These days there are a veritable plethora of published financial market indexes. Some are broad-based, while others are devoted to a particular instrument, exchange or degree of market capitalization. Many of the major stock indexes, such as the S&P 500, are “capitalization weighted” by the dollar value of each stock’s outstanding shares. The equity indexes generated by Value Line are, by way of contrast, un-weighted, with all companies counting equally in the averages.
Starting in March 1982, we began publishing the Value Line Convertibles Indexes. These indexes are designed to evaluate the performance of the U.S. convertible and warrant markets. These indexes measure:
1. Price appreciation/depreciation of all convertibles;
2. Total return appreciation/depreciation of all convertibles;
3. Price appreciation/depreciation of all ranked 1 convertibles;
4. Total return appreciation/depreciation of all ranked 1 convertibles; and
5. Price appreciation/depreciation of all warrants followed by the Value Line Convertibles Survey.
These indexes are based on all convertible bonds and preferred stocks and warrants listed in our Service. (As of July 13, 2010, we covered 564 convertible bonds, 63 convertible preferreds with total market values of almost $210 billion and $33 billion, respectively. The 79 warrants we follow had a market value of about $942 million.)
Like the Value Line Composite stock indexes, our convertible indexes are not capitalization weighted. Instead, they give equal weight to each issue. Often this type of equal weighting is a better indication of how a typical investor’s portfolio is likely to perform, if one assumes holdings of approximately equal allocations to each security. If we were to “cap-weight” our own convertible indexes, then a relatively small sample of the issues would make up most of the index. To augment the analysis in these indexes, we also compute and publish the periodic price performance of the stocks underlying both convertibles and warrants.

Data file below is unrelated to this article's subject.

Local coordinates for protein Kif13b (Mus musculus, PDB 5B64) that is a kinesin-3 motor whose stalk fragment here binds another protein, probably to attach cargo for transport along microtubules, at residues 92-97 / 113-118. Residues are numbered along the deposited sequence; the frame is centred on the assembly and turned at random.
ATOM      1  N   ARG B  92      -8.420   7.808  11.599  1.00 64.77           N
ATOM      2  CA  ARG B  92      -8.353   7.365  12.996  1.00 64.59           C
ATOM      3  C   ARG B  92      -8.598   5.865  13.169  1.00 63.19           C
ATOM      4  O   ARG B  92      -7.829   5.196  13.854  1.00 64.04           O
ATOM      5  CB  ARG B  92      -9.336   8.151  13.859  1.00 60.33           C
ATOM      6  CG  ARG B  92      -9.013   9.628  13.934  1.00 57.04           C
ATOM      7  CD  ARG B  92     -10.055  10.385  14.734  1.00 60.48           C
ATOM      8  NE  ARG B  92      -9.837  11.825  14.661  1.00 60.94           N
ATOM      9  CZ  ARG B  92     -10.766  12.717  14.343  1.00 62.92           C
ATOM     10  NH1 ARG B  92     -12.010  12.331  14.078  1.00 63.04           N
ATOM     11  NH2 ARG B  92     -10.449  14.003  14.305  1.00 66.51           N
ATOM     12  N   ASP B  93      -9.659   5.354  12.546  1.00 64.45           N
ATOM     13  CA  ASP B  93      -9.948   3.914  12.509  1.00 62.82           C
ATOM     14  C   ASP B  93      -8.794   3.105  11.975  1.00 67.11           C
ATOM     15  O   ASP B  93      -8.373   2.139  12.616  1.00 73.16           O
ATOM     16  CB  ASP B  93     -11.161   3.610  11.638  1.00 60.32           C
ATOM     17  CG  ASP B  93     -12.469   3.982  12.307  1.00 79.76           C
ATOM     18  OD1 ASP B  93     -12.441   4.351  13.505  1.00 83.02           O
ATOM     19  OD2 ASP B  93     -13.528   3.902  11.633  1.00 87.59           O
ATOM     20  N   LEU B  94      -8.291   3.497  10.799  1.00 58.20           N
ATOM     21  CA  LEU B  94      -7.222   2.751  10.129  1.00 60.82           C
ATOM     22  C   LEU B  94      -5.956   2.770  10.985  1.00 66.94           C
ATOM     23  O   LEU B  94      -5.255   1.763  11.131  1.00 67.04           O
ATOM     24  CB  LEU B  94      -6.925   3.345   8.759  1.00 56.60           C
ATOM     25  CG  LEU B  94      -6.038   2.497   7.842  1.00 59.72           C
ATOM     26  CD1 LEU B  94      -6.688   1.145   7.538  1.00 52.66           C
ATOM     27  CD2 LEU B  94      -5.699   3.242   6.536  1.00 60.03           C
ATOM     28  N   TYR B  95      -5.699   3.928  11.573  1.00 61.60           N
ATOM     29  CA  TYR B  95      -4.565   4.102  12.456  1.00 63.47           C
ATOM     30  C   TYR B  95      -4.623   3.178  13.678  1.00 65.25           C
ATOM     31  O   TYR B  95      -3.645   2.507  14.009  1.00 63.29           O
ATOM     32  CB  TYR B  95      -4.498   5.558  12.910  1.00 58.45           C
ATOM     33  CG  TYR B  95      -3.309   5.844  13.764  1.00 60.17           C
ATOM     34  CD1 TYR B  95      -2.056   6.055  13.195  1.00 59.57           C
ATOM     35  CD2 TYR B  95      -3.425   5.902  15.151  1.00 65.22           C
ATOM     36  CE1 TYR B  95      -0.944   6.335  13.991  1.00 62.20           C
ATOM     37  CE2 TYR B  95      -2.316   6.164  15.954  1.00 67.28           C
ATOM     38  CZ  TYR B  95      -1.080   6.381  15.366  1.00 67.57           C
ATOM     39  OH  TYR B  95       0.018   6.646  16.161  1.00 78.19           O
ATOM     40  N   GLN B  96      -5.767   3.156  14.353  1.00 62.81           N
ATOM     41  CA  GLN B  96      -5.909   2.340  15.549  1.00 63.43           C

So as not to represent extreme price movements in any one security, we use a method of calculation known as “geometric averaging,” which tends to have a “smoothing-out” effect on extreme up and down values in individual securities. But it can also understate performance vis-à-vis some other indexes in a rising market.
Twice a month we publish the most recent numbers for the Convertible Indexes on the back page of The Value Line Convertibles Survey. This PDF document, which is available only to paid subscribers, can be accessed by logging on to the Value Line website (www.valueline.com). Place your cursor on the Convertibles tab, then click on Premium Content from the drop-down menu. On the page that appears, click on the Survey Issues tab, then click on the link to The Value Line Convertibles Survey. We also calculate a month-end index that measures the Price and Total Return performance of all convertibles and warrants in our service. These indexes are published on the front page of The Value Line Convertibles Survey once a month.
Our Convertible Market Profile provides important additional information about the convertibles market. The data can provide some insight about how the convertibles market is likely to perform given a move in the stock market. The profile charts below show the averages (and in some cases, the median values) from the convertibles data listed in our Service. Convertible bonds and convertible preferreds are differentiated with total market values for each. In addition to price and yield data, we also show the median conversion and investment premiums, as well as the average leverage numbers for a 25% up and a 25% down move in the underlying stock. The Value Line Convertible Index chart shows the average changes in price and total return indexes, as well as the average current yield, and the number of positions and advancing issues.